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Reusable Product Could Help Women in Developing Countries

By HospiMedica International staff writers
Posted on 10 Aug 2017
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Image: Uganda hosted the first African regional conference on menstrual hygiene management (Photo courtesy of James Kiyimba).
Image: Uganda hosted the first African regional conference on menstrual hygiene management (Photo courtesy of James Kiyimba).
A novel sanitary pad made from quick drying, recyclable, and reusable material is intended for women in the third world.

Under development at the University of Borås (Sweden) and the Swedish School of Textiles (Borås, Sweden), the SpacerPAD is designed to contain menstrual blood, unlike common disposable sanitary pads, in which the material inside the pad absorbs the menses. The pad is rinsed out once a day and dries quickly for reuse. Once the woman’s period has ended, SpacerPAD can be boiled to thoroughly clean it. An important development pre-condition was that SpacerPAD could be manufactured locally, and without the need for advanced technology.

SpacerPAD is currently being tested at the Swedish School of Textiles by Lena Berglin, a docent in textile technology, with comprehensive tests focusing on leakage, washing, drying, and bacterial growth. The next step is to produce a primary prototype that can be tested by women in the field. The testing phase will include in-depth interviews looking at a number of parameters, including comfort and function.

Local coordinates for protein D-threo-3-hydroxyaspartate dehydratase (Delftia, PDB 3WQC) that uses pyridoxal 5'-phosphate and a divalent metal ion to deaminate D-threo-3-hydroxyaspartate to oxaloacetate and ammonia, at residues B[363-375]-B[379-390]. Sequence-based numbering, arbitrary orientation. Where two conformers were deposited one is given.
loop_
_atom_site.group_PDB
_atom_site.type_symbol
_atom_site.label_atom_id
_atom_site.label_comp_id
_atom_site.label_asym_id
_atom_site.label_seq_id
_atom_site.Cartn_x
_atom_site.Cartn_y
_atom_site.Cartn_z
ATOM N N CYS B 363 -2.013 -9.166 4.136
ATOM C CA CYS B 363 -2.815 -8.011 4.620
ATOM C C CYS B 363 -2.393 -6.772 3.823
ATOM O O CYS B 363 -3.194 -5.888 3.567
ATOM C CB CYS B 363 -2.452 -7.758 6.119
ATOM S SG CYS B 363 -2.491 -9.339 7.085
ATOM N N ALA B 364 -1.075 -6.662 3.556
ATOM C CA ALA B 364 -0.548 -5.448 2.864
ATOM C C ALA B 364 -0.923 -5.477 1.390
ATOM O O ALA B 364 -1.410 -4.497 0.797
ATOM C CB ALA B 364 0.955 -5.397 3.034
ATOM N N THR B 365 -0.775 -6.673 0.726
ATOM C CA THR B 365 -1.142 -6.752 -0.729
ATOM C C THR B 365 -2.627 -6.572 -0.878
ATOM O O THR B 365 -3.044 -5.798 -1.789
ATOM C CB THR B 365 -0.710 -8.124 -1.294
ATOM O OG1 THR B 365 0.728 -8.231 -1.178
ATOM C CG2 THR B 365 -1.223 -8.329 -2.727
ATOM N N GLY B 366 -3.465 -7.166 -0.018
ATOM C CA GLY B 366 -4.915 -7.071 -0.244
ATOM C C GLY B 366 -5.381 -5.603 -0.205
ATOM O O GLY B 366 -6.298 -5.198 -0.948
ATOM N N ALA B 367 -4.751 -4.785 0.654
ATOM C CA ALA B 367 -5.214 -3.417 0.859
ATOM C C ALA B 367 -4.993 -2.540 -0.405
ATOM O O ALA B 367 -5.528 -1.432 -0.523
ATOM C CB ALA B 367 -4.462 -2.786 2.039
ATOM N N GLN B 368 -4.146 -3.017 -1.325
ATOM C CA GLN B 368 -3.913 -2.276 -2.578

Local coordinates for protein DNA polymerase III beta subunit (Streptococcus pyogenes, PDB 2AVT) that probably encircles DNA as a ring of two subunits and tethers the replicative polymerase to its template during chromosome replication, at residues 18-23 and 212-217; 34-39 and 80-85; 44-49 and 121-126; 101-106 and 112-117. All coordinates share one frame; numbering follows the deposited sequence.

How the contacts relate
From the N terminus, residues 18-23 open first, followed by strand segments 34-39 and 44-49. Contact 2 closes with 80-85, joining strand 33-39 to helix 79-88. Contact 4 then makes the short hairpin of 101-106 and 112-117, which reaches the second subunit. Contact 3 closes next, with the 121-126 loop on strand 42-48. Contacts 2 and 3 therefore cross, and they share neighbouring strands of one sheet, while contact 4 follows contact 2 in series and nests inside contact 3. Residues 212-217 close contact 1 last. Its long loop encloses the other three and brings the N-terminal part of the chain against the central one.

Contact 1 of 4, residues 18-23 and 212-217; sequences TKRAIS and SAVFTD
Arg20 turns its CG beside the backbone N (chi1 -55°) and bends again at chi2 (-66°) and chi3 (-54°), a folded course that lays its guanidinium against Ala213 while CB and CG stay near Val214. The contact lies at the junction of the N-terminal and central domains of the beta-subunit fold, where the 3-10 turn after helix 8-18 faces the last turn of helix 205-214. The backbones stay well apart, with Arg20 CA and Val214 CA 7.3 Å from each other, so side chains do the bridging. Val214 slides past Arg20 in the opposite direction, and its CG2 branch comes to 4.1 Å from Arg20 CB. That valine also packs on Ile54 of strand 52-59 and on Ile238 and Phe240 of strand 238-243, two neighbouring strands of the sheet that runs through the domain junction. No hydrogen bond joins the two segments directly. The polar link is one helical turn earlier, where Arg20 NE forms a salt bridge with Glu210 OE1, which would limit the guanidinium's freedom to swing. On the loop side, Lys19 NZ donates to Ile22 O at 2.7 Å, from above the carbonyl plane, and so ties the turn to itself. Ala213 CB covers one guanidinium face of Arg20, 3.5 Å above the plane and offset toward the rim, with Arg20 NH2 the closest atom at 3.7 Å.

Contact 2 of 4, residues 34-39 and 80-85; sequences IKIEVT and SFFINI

“A lot of women use rags, leaves, ash, or even cow dung to absorb the blood. What is more, in many cultures menstruation is considered something dirty and is thus taboo, meaning that women cannot use other types of washable feminine hygiene products because they cannot hang them up to dry,” said Karin Högberg, PhD, a researcher in caring science at the University of Borås. “The name SpacerPAD tells you something about the design – we’re talking space-age here. However, we can’t say too much about the actual structure of the textile because of a patent application.”

“It is a human right to have access to adequate menstrual hygiene. If you don’t, it leads to a complex situation potentially resulting in ill health,” concluded Dr. Högberg. “In physical terms, there is the obvious risk of infection, but there are also social consequences because of the humiliation and stigma associated with the subject. Many women find their freedom of movement restricted and are stuck at home during their periods if they are unable to conceal them.”

Menstruation is a normal biological process and a key sign of reproductive health, yet in many cultures it is treated as something negative and shameful. Continued silence around menstruation combined with limited access to information results in millions of women and girls having very little knowledge about menstruation and how to deal with it. Menstruating girls and women often feel ashamed, embarrassed, and face long-standing social stigmas. As a result, they miss school and productive workdays and fall behind their male counterparts.

Related Links:
University of Borås
Swedish School of Textiles

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